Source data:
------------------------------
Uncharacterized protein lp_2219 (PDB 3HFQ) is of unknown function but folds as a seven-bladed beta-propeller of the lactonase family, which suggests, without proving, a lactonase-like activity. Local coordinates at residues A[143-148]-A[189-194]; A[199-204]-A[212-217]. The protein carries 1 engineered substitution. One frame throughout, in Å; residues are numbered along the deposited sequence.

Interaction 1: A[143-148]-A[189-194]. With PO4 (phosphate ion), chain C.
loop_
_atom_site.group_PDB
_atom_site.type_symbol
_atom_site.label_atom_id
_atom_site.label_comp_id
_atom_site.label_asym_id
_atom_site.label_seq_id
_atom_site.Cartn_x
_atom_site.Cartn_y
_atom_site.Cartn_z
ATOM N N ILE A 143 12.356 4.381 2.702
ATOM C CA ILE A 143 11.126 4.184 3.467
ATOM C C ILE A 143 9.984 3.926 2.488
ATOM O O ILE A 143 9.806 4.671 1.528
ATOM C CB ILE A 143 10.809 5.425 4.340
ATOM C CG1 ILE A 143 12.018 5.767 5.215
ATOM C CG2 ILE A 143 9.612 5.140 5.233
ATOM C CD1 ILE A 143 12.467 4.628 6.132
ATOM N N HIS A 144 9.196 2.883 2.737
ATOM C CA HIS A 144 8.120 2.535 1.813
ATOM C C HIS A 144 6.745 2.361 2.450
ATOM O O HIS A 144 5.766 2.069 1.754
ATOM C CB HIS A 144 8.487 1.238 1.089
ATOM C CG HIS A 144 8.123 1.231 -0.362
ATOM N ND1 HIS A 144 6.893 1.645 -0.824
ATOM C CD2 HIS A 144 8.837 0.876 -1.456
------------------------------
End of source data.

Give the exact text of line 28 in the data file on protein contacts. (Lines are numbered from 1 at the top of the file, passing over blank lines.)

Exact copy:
ATOM C CD2 HIS A 144 8.837 0.876 -1.456